Caşın added that, "French aircraft carrier Charles De Gaulle, having been stationed in the Eastern Mediterranean as a deterrence to Turkey's naval presence and that two NATO members, Greek and France, hold joint drills against Turkey, is unacceptable."
Greek defense sources last month announced joint military drills in the Eastern Mediterranean along with France, another country that has sought to hem in Turkey’s maritime territory. The exercise, including two French Rafale fighter jets, was held off the island of Crete after France announced that it would beef up its military presence in the region.
France in late August had also deployed military jets to the Greek side of the island of Cyprus under the pretext that they are holding a drill with Greece and Italy, which was criticized by Turkey for being against the 1960 treaties on Cyprus.
Furthermore, last week, Greece and the U.S. also held military drills south of Crete. The exercise included the participation of a Greek frigate and submarine, as well as F-16 fighter jets, along with American destroyer USS Winston S. Churchill, and navy helicopters from both sides.
NATO platform to solve East Med row
Caşın reiterated that Turkey welcomed mediation efforts and supported a fair sharing of rights in the Eastern Mediterranean yet underlined he is of the opinion that the main platform to solve the dangerously escalating tensions in the region was not the EU but NATO with exploratory talks and confidence-building measures.
Caşın said the U.S., France and the European Union are intentionally trying to weaken Turkey by remaining silent in the face of Greek militarization of islands, in violation of international law, as well as through efforts to limit Turkey’s maritime claims and by removing Turkey from the F-35 fighter jet development project.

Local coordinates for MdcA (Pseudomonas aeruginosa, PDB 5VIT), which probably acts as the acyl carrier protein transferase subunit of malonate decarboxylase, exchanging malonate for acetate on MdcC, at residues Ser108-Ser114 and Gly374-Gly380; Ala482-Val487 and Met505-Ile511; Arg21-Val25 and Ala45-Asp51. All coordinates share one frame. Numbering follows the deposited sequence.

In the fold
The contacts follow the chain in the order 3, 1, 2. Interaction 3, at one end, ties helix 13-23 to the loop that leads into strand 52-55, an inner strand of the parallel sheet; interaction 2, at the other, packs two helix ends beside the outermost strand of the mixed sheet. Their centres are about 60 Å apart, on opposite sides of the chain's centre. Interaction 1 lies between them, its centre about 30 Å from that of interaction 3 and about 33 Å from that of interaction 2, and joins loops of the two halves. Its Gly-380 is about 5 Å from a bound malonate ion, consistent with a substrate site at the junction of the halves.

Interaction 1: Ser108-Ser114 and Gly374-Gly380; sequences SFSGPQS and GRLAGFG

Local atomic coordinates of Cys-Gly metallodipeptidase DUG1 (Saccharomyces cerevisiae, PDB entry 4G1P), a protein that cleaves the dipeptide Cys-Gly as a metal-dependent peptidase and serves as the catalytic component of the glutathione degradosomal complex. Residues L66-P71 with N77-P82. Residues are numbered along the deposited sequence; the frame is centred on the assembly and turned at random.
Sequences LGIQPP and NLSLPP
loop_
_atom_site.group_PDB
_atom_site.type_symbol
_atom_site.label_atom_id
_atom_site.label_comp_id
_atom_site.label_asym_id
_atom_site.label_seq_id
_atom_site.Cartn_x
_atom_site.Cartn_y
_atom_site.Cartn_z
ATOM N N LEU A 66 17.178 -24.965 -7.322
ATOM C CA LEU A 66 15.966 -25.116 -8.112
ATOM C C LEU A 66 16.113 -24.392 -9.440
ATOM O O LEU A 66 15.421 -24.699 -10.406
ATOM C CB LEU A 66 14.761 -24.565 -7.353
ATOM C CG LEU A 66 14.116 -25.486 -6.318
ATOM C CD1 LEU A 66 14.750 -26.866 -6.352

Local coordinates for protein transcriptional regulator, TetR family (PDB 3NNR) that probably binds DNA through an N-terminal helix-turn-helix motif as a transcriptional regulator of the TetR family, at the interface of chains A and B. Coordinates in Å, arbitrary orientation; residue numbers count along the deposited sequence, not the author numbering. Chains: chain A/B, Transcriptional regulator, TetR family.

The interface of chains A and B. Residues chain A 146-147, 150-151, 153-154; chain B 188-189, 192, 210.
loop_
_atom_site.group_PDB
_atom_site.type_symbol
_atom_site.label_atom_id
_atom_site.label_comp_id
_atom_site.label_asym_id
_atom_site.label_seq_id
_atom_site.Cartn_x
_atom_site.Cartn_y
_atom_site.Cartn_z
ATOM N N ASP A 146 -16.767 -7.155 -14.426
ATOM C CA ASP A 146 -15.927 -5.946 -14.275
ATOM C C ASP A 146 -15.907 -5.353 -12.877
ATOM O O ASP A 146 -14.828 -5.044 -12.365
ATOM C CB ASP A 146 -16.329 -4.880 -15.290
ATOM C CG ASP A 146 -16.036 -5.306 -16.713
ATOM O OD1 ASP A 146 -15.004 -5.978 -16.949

Çaşın added that vis-a-vis increasing containment policies toward Turkey, Ankara could opt to buy Russian Su-35 fighter jets.
"If the airspace superiority in the Aegean and the Mediterranean turns to the favor of Greece, this would mean that Turkey is being locked in," he stressed.
Erdoğan warns Greece
Amid ongoing tensions in the region, President Recep Tayyip Erdoğan on Saturday warned Greece to enter talks over disputed Eastern Mediterranean territorial claims or face the consequences.
"They’re either going to understand the language of politics and diplomacy, or in the field with painful experiences," he said at a hospital’s opening ceremony in Istanbul.
"They are going to understand that Turkey has the political, economic and military power to tear up the immoral maps and documents imposed," Erdoğan added, referring to areas marked by Greece and the Greek Cypriot administration as their economic maritime zones.
He stressed that Turkey was "ready for every possibility and result."
The president’s comments come after NATO said military officers from Greece and Turkey began technical discussions to reduce the risk of armed conflict or accidents.
But Greece later said it had not agreed to the talks, leading to accusations from Turkey that the EU country was shunning dialogue.
Erdoğan added Turkey had repeatedly expressed its willingness to come to a just agreement.